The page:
Cass, I like what you said about metagame power creep.It’s true.However, you are missing something.
What do these things all have in common?
->They are huge EDH bombs.
This was probably where you started, and this is true, but this is not what they have in common.
These are the haymakers everyone likes to talk about, the cards that more or less “ruin games.”The minute one of these cards happens, you are forced to shift into immediate “find answers or die” mode.This is true, but this is not what they have in common.
(Side note to Thaumaturge on Overwhelming Stampede: clearly you’ve never played against my mono-green thing. =P )
What these cards have in common is they were all printed in the last three years.(Props to those of you out there in Twitter-land and in the comments yesterday who nailed this.
The thing we think of as “ramp” became a thing when they printed PrimeTime.PrimeTime was the thing that took your ramp and amplified it, and PrimeTime was the thing that turned every green deck into a ramp deck.And then, for a brief period of time, you could live the dream of PrimeTime into Boundless Realms.Comparing “old ramp” of Rampant Growth into Silverglade Elemental to “new ramp” of PrimeTime into Boundless Realms is like comparing a Razor scooter with an M1 Abrams tank.
The problem isn’t just that people are gradually sliding up the power level of their decks.That was going to happen anyways.The reason it is so notable is that we are getting somewhere between eight and twenty-four solid EDH playables out of every new set, and roughly five to ten insane bombs out of each block, and the power level of those cards is so ridiculously beyond previous cards that it is hard to accurately assess just how much they will effect things until they start making games suck.
The challenge with this is that you can’t ban everything, and nobody wants you to ban everything anyways.It’s reasonable to expect that people will play the new nice things they have opened, and if the nice things they have opened happen to be broken, whose fault is that?It’s not like they printed Increasing Ambition, a card that seemed pretty insane, and then immediately obsoleted it two sets later or anything, right?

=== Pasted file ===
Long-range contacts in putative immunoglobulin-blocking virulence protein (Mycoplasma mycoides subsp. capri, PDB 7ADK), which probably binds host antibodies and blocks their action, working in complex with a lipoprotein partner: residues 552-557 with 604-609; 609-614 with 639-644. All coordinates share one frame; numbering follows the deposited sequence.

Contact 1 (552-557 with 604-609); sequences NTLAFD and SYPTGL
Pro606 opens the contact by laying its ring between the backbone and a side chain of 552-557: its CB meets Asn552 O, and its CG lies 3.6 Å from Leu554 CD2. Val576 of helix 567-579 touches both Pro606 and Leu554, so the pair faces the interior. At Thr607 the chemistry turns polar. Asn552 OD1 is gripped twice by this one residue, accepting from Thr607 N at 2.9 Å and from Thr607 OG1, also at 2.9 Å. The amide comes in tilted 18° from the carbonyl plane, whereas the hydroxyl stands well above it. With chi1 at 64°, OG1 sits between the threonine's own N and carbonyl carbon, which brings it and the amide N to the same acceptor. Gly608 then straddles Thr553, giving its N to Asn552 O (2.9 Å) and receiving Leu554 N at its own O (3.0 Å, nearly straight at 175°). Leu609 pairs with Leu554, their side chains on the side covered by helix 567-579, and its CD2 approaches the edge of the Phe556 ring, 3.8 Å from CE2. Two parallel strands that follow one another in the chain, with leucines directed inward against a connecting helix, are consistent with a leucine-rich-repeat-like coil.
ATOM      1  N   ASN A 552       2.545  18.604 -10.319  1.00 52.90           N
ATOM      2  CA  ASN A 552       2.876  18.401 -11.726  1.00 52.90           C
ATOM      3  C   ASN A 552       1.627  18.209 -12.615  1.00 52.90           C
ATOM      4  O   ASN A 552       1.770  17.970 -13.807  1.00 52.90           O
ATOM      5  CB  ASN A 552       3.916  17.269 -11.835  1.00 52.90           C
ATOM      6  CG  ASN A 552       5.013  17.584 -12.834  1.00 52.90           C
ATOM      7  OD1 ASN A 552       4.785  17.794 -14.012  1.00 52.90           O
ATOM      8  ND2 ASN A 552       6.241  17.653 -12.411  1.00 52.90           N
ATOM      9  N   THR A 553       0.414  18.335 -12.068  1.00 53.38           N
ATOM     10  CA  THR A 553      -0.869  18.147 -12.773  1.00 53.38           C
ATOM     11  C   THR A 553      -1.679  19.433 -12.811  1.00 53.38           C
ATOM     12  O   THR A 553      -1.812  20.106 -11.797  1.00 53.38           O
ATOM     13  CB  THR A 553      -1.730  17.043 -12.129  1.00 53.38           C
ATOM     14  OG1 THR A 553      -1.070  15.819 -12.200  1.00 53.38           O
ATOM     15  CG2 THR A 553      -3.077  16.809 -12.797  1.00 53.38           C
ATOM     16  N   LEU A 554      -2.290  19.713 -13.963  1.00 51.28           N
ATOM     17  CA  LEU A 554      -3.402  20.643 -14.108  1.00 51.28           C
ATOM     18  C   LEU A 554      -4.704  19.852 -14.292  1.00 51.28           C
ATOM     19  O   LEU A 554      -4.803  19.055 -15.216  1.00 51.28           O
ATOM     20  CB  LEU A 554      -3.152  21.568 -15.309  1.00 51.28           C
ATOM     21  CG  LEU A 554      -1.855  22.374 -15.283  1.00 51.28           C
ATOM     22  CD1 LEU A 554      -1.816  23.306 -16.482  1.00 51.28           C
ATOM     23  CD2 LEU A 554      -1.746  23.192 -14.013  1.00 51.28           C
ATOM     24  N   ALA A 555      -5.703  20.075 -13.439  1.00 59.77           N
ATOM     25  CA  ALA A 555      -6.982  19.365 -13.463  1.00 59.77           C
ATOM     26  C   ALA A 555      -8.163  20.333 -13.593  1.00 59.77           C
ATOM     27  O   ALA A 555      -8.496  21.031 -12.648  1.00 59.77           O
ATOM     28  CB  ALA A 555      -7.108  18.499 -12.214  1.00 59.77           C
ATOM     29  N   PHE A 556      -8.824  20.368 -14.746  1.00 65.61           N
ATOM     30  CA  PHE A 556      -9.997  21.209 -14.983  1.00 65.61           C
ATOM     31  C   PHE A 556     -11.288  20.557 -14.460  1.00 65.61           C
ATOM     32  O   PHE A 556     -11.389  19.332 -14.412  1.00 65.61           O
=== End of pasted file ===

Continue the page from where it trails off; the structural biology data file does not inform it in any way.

Shucks.I’m writing another ‘complaining about nice things’ article.Fiddlesticks.
The problem is that the tokens deck arguably hit critical mass when they printed Beastmaster Ascension, and then they printed Avenger of Zendikar, and then they printed White Sun’s Zenith, and then they printed Parallel Lives, and then they printed Craterhoof Behemoth, and then they printed Rootborn Defenses.I’ve had a tokens deck since before any of these cards existed, and at this point I am updating it by taking out the cards I had updated it with two sets ago.
The problem is that it’s awesome that they print cards for multiplayer and that means that a card like Exsanguinate gets templated as “each opponent” because that’s the multiplayer template, and now Ivory Mask doesn’t help and now the black thing only needs to set up and play one spell to kill everyone.
The problem is that I played a game the other day against a thirteen year-old playing Grimgrin.He got out his Gravecrawler, and he got out his Diregraf Captain, and he played his general, and then he played Rooftop Storm.He had no idea that he had just gone infinite until I told him.Those cards are all from the same block.They are logical things to play in your Grimgrin deck.
It’s not that you need to try to not break the format any more.It’s that you need to try to not break the format by accident.
–àCass, who pulled it immediately back out after remembering that his Slobad deck also ran Mycosynth Lattice…)
I have no good answer to this.Really, I’m bringing it up because I like to cause problems.The reason the metagame is slowly shifting is because the cards keep getting better.I’m not going to say that the cards are getting too linear, except that I just did.